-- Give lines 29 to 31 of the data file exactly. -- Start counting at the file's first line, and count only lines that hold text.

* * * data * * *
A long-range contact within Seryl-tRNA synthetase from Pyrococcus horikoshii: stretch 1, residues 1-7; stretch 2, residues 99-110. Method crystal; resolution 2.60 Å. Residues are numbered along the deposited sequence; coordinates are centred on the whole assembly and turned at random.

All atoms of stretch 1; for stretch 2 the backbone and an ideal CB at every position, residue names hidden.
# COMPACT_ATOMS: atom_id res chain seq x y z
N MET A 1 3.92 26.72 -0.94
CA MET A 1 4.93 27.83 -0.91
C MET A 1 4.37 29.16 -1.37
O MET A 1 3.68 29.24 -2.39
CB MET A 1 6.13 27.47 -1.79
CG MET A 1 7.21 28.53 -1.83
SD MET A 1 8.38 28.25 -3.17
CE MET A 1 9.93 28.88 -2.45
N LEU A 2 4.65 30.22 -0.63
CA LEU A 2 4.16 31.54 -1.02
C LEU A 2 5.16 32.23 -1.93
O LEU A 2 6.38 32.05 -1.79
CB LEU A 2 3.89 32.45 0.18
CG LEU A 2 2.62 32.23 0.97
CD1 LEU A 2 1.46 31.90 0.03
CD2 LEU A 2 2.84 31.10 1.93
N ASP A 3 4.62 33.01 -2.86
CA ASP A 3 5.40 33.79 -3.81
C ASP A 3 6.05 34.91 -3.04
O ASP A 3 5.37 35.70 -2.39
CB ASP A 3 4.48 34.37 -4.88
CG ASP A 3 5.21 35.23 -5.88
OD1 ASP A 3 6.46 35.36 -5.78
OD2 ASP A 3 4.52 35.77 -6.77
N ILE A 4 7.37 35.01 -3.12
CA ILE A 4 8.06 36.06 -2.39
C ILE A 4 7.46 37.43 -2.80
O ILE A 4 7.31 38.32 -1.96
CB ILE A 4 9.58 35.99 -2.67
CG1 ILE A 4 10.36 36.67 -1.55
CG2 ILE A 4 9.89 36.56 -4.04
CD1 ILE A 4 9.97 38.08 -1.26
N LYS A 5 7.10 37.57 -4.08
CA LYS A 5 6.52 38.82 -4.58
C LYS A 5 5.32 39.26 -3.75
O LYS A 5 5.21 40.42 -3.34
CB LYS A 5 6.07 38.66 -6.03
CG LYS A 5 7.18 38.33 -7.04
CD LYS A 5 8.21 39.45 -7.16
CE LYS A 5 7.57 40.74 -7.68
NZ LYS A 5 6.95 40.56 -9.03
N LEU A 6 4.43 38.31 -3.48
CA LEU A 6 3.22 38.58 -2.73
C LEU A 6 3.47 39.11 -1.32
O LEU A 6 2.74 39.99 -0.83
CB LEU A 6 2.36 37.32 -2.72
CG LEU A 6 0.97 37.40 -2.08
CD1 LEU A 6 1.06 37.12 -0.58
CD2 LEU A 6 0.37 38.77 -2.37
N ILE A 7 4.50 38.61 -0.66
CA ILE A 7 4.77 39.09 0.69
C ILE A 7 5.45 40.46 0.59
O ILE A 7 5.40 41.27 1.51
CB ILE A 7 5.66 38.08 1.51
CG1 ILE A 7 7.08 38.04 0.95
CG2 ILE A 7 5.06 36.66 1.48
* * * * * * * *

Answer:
CA ILE A 4 8.06 36.06 -2.39
C ILE A 4 7.46 37.43 -2.80
O ILE A 4 7.31 38.32 -1.96